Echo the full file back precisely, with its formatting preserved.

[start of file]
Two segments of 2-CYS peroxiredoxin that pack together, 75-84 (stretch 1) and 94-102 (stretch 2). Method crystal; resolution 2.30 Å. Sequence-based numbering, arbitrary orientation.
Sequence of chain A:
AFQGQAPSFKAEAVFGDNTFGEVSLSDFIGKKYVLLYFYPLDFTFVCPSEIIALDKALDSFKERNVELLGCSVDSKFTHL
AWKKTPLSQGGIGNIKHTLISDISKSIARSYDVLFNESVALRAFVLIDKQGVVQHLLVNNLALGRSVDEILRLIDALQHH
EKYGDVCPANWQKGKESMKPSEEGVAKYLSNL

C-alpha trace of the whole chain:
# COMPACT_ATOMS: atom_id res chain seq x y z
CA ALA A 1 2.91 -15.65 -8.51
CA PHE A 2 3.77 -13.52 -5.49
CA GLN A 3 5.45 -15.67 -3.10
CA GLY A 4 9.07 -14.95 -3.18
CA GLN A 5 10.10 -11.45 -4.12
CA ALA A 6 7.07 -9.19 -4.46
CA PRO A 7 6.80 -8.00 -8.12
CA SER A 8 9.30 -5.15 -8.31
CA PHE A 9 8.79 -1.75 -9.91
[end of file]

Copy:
Two segments of 2-CYS peroxiredoxin that pack together, 75-84 (stretch 1) and 94-102 (stretch 2). Method crystal; resolution 2.30 Å. Sequence-based numbering, arbitrary orientation.
Sequence of chain A:
AFQGQAPSFKAEAVFGDNTFGEVSLSDFIGKKYVLLYFYPLDFTFVCPSEIIALDKALDSFKERNVELLGCSVDSKFTHL
AWKKTPLSQGGIGNIKHTLISDISKSIARSYDVLFNESVALRAFVLIDKQGVVQHLLVNNLALGRSVDEILRLIDALQHH
EKYGDVCPANWQKGKESMKPSEEGVAKYLSNL

C-alpha trace of the whole chain:
# COMPACT_ATOMS: atom_id res chain seq x y z
CA ALA A 1 2.91 -15.65 -8.51
CA PHE A 2 3.77 -13.52 -5.49
CA GLN A 3 5.45 -15.67 -3.10
CA GLY A 4 9.07 -14.95 -3.18
CA GLN A 5 10.10 -11.45 -4.12
CA ALA A 6 7.07 -9.19 -4.46
CA PRO A 7 6.80 -8.00 -8.12
CA SER A 8 9.30 -5.15 -8.31
CA PHE A 9 8.79 -1.75 -9.91